We have a habit of 'filling' time with bullshit tasks. A lot of people spend their days performing tasks that do not need to be performed. Like you have to invent pointless work to fill your time. I have a habit of doing the same.
By filling up that time we hide behind the easy work so that we don't do the important things we have to do. To then say we were busy with 'other things'.
I'm sorry, I didn't have time for that...
How come? Why can't we do one task each day (a highlight), that has a very big impact instead of filling the day with bullshit tasks. To make the work and the impact the measure, not time and how many (unimportant) tasks you completed.
I'm a teacher. And I would say my job is pretty socially valuable. David Graeber in his book Bullshit Jobs quotes research about how valuable different job sectors are which mentions education:
The most socially valuable workers whose contributions could be calculated are medical researchers, who add +$9 of overall value to society for every $1 they are paid.
For teachers, this is $1 for every $1 they are paid. We are on the second spot, just below the researchers. In contrast to e.g. the financial sector:
The least valuable were those who worked in the financial sector, who, on average, subtract a net -$1,80 in value from society for every $1 of compensation.
Even being in education I started to question my personal daily tasks. Especially at the end of last year many of my tasks consisted of e-mailing students, chatting with them on MS Teams, and constantly answering small questions.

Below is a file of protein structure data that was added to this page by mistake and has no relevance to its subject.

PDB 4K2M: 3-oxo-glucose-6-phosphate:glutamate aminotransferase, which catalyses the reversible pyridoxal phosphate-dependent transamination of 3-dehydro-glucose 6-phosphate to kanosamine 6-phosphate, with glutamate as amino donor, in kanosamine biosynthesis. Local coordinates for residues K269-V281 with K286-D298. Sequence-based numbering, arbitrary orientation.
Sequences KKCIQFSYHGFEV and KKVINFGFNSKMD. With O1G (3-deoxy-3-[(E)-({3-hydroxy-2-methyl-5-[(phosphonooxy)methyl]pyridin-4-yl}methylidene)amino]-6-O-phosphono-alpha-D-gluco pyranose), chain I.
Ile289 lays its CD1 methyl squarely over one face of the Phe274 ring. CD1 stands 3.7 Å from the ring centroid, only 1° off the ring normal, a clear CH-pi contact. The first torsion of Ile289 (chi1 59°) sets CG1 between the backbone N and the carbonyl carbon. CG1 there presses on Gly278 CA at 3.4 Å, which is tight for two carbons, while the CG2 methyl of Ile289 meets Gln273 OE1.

And then after my whole morning being 'gone' to responding to 'seemingly urgent' requests I had two meetings scheduled. I attended both but felt empty afterward. Those meetings could have easily been text documents to fill me in on the latest details.
After that long day, I stressed because I only had '30 minutes left' in my workday to prepare my lesson for the following morning. The thing I should have done all along. I could spend the whole day preparing that lesson and make it the best lesson I ever gave. But instead, I decided to do bullshit tasks to have the 'feeling of being productive'.
The overall number of teachers per student remained largely constant. At the same time, the number of administrators and, above all, administrative staff ballooned to an unprecedented degree in the last few years.
Instead of building digital products for clients, I chose education to spend my time enabling others to do things. I'm forever grateful to have been given that opportunity in life but I feel like more and more of my time is spent on 'bullshit tasks' instead of the thing that's most important to me: thinking about how to give better education to students.— Danny de Vries